BOI guidelines limit mortgages to 50% of income, 30 years

The limitations will also limit the variable interest on loans to 66.7%; the new limits were met with some criticism.

August 21, 2013 17:26
2 minute read.
The cost of building a straw bale house is similar to that of a conventional one.

House in the north 370. (photo credit: Courtesy Sarah Kopp)


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The Bank of Israel on Wednesday issued stricter new draft guidelines on mortgages, requiring lenders to limit monthly payments to 50 percent of monthly income and the mortgage duration to 30 years. The limitations also limited the variable interest on loans to 66.7%.

The Bank explained that the new limitations were intended to reduce future risk to borrowers, noting that significant proportions of mortgages were given at high repayment rates and over long periods of time. Likewise, overexposure to variable-rate interest rates could see people’s mortgages rates shoot up over time.

“These characteristics contain a future risk to borrowers, where there is a concern that they have taken on heavy commitments,” Banks Supervisor David Zaken explained in the guidelines.

Limiting risk is intended not only to safeguard borrowers, but also the banking system as a whole; one cause of the US financial crisis in 2008 was large numbers of borrowers defaulting on their mortgages at once, leaving banks struggling to make up the cash.

Shmuel Ben-Arieh, Director of Market Research at Pioneer Financial Planning, explains: If a couple earning NIS 10,000 a month takes a variable-interest mortgage paying NIS 4,500 at today’s rates, they could end up paying well over NIS 5,000 if those rates go up. That could make it tough both for them to pay their mortgage, and for the banking system.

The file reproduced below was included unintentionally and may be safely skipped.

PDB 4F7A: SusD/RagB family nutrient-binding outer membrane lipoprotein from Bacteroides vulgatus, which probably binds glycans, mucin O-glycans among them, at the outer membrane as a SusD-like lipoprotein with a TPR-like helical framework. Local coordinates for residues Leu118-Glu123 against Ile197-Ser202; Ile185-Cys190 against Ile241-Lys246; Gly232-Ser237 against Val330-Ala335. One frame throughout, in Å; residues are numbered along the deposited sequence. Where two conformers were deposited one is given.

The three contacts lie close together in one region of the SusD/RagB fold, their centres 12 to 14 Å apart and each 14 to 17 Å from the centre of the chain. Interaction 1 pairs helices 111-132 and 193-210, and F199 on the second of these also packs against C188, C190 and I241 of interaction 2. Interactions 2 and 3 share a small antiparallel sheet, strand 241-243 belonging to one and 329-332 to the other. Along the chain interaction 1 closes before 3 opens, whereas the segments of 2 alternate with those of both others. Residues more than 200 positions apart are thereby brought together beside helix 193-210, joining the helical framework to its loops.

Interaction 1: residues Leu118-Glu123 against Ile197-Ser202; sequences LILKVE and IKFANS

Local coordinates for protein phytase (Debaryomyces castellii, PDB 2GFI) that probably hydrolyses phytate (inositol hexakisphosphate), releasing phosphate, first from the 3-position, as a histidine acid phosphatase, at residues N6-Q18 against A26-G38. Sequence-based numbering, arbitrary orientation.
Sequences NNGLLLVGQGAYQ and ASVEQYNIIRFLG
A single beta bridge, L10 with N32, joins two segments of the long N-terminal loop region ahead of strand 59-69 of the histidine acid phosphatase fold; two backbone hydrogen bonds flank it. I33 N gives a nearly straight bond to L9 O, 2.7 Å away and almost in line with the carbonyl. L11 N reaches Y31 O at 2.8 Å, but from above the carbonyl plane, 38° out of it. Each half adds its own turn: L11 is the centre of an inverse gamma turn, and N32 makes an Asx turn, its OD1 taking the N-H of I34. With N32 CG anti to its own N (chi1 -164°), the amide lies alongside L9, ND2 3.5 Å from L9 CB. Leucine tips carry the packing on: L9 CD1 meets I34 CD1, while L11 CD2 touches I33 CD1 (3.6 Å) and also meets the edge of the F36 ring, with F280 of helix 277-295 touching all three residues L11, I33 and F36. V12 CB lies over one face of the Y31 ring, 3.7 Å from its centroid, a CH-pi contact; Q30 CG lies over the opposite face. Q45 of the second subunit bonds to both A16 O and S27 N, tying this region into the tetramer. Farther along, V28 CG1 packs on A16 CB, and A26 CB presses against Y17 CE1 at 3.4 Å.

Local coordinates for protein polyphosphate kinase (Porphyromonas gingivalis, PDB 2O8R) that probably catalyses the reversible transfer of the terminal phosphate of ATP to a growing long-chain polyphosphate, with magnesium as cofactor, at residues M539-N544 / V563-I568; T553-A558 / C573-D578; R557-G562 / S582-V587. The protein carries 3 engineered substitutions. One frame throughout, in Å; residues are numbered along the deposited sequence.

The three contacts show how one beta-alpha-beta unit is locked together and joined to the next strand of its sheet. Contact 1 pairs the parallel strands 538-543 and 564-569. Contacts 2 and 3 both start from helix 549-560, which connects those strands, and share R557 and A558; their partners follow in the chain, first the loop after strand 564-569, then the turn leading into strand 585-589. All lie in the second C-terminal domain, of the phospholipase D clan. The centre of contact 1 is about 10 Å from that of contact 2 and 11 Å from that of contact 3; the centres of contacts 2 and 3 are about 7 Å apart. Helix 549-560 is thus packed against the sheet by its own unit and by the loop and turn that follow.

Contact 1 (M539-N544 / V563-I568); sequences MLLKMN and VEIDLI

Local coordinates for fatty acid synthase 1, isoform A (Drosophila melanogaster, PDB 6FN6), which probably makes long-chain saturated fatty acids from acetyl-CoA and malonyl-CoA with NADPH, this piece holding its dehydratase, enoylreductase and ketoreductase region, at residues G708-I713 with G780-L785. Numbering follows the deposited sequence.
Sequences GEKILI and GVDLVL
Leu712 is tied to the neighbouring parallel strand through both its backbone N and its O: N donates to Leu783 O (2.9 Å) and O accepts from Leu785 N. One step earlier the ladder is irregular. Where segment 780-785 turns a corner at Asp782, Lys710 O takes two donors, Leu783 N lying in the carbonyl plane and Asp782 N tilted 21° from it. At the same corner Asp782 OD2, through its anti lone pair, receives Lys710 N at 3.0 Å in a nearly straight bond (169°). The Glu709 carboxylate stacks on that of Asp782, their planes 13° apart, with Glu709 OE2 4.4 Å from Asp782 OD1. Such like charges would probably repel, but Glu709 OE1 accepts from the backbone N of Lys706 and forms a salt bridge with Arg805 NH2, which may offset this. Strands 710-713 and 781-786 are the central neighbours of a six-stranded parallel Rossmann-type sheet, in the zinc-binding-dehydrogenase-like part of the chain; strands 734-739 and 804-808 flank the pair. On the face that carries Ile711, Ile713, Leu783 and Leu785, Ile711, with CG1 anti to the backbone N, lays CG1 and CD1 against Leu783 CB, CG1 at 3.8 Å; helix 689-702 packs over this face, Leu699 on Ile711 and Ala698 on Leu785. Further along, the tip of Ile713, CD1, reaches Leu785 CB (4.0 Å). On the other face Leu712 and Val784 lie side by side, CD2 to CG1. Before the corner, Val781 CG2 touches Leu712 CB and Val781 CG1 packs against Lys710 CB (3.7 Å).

“In my estimation, the ratio of the variable interest component should be much more limited,” he says. “It seems that of all times, now, when the interest rate is low and inflation expectations are low, it would be more correct to increase the portion of the mortgage that is fixed. That would allow young couples to conduct better-planned and more secure financial lifestyles.”

Few economists believe the spike in the Israeli real estate market is a bubble waiting to burst, and the bank has previously enacted capital requirements to limit over-leveraging. The new limitations are a way to further minimize risk.

Yet the rules were also met with criticism over how they would affect potential home-buyers and renters.

Labor faction leader and former housing minister Itzhak Hertzog demanded the Bank freeze the regulation, which he called anti-social and unreasonable.

The new rules “will make it harder for for tens of thousands of young couples to get an apartment, and will turn Israel into an island of housing for the rich alone, with ghettos of poverty. Thousands of young people will be forced to find their way in the out of control rental market,” he said.

Efforts should instead be directed at bringing down the cost of housing, he added.

Ron Cohen, CEO of real estate developer Eldar, worried about the repercussions on the buying market, noting that it would push some buyers toward renting instead.

“The current steps taken by the Bank of Israel will lead to a further increase of rent prices,” he said. “Is the state interested in young couples living with their parents?”

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